Theme of Catholicism in Brighton Rock
Greene has successfully crafted the concept of heaven and hell in Brighton Rock. He has displayed the circumstances of Roman Catholics of his time through this theme. The leading character Pinkie confirmed throughout the novel that he believed in hell only but in reality he was also searching for the crack that would take him to heaven. Though he was not able to visualize the picture of heaven but had a vivid vision of hell:
“Of course there’s Hell. Flames and damnation, torments.” (55)
Pinkie believed that he is not a saint and will go to hell that awaits him after death so there is no need to trouble about it in advance. He says, “Hell-it’s just there. You don’t need to think of it not before you die.” (96) Rose is the another character who supports Greene in depicting the theme of heaven and hell. Opposite to Pinkie, she had faith in God, prayers and heaven.
She confirmed Pinkie about the presence of heaven that it is also there but Pinkie’s reaction was only this ‘maybe.’ For him, “Heaven was a word: hell was something he could trust. A brain was only capable of what it could conceive and it couldn’t conceive what it had never experienced.” (248)
At Pinkie’s above speech, she said that ‘you might die sudden.’ Pinkie lost in thought and suddenly the speech floated in his mind, “You know what they say-Between the stirrup and the ground, he something sought, and something found.” Rose knew that the word, that will replace Pinkie’s ‘something’ is ‘mercy’.
Pinkie knew that he would be damned but he also had belief in Roman Catholic teachings that a person can be saved if he repents before death. Perhaps this is the reason that he hummed the rhyme ‘stirrup and the ground’ throughout the novel.
Rose told Pinkie that she always prays God to have mercy on her. She was afraid of sudden death and asked him whether he did prayers or not. Pinkie denied that he never prays but the reader knows that he was praying just before when Spicer was talking about his wedding with Rose. He was scared of carrying her any further in his life so prayed God to take her away from his life.
“I don’t, he said, but he was praying even while he spoke to someone or something: that he would not need to carry on any further with her, get mixed up again with that drab dynamited plot of ground they both called home.” (96) Pinkie denied his belief in God and prayers but he felt that some invisible power is working against him. “He couldn’t get the suggestion of Spicer out of his mind; it was like an invisible power working against him.” (108) The joke of Spicer to marry Rose, the stupid nature of Spicer who had allowed a photographer to click his picture at pier and hang it on the wall of his studio, the woman who was asking questions, all these thoughts trouble his mind and he felt as if he was pursued by some unknown power.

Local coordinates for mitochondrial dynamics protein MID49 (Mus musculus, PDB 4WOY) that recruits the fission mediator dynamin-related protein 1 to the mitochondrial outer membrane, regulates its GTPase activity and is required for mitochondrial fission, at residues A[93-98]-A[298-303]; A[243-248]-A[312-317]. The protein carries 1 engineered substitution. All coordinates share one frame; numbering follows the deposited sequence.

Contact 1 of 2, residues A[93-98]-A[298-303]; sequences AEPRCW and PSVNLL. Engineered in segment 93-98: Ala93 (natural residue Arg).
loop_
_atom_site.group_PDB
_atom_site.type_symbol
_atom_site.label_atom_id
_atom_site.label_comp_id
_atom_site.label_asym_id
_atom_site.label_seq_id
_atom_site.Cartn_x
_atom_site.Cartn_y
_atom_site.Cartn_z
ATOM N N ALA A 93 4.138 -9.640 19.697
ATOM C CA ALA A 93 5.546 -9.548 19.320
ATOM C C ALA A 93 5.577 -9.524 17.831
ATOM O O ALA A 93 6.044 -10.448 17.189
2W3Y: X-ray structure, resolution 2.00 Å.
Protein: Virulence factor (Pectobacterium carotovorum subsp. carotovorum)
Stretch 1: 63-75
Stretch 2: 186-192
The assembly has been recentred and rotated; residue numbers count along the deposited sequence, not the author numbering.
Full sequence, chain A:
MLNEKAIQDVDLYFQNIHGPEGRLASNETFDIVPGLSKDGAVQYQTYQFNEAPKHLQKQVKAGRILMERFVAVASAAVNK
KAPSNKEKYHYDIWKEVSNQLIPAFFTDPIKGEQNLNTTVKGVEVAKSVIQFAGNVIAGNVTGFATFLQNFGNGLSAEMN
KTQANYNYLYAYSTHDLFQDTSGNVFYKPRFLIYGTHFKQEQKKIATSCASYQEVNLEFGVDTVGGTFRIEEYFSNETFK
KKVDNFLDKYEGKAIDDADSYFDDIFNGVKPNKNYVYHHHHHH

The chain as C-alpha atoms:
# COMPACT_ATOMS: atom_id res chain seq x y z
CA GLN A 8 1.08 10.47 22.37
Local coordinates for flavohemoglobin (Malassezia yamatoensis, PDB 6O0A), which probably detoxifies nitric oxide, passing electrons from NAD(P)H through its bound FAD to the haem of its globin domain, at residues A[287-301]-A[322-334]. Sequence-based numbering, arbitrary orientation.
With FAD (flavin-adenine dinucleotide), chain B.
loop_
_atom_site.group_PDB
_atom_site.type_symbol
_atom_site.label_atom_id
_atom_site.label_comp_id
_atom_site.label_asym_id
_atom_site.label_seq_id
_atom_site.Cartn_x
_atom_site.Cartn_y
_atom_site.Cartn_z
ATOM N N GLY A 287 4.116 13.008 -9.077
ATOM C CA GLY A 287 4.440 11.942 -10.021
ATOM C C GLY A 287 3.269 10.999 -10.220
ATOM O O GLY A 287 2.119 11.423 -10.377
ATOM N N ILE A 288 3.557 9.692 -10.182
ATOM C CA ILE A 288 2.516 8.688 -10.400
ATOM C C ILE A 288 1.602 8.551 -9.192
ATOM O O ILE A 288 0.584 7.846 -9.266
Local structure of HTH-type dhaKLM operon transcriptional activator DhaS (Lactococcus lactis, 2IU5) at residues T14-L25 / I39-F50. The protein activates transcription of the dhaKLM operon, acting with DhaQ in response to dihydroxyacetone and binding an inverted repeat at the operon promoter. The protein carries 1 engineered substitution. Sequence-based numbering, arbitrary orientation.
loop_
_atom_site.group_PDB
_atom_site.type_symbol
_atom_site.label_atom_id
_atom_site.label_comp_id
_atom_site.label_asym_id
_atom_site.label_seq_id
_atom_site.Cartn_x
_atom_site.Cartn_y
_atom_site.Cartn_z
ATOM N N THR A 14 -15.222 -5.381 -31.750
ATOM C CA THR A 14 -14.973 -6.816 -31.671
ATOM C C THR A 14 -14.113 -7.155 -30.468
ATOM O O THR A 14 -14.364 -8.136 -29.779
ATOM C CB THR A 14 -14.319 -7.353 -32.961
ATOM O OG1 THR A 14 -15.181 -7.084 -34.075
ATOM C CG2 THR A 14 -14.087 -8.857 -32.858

Even when Colleoni’s men attacked him at racecourse, he ran away to save his life. He could feel the death and this realization terrified him. All the way, he prayed God to secure his life. “He wept as he ran, lame in one leg from the kick, he even tried to pray.” (115) The fear of death brought softness and religion out of a hard and stubborn Pinkie. In this painful condition, he thought about Spicer who might have been killed by Colleoni’s men. His death will relief him because Pinkie felt that Spicer is milky and may become the witness against him. He was sure to handle Rose and then there will be peace in his life. Suddenly, he began to think about the confession box in church. “His heart weakened with a faint nostalgia for the tiny dark confessional box, the priest’s voice, and the people waiting under the statue, before the bright lights burning down in the pink glasses, to be made safe from eternal pain. Eternal pain had not meant much to him, now it meant the slash of razor blades infinitely prolonged.”(117)
This nostalgic thought exhibits the real Roman inside the rude Pinkie who thinks about God, confession, repentance and relief from eternal pain that at present moment was the pain of blades.
The thought of salvation and damnation always remained in Pinkies mind, when Pinkie walked alone day after his marriage, he saw an old woman in the wee hours of morning. He observed her as a sight of damnation but when he focused on the words she was whispering, he got to know that she was one of the saved.
“He could just see the rotting and discoloured face: it was like the sight of damnation. Then he heard the whisper, ‘Blessed art those among women’. Saw the grey fingers jumbling at the beads.This was not one of the damned: he watch with horrified fascination, this was one of the saved.” (204)
In the company of Pinkie, Rose was confirmed that she had chosen the sight of damnation. Before marriage, she went to church but came back from outside only because she knew that Pinkie is not a holy soul and would be damned so how could she pray for her salvation. While Pinkie was watching that old lady, Rose too realized at Pinkie’s home that, she had chosen her path of damnation and stopped doing morning prayers. “What was the good of praying now? She’d finished with all that: she had chosen her side. If they damned him, they’d got to damn her too.” (207)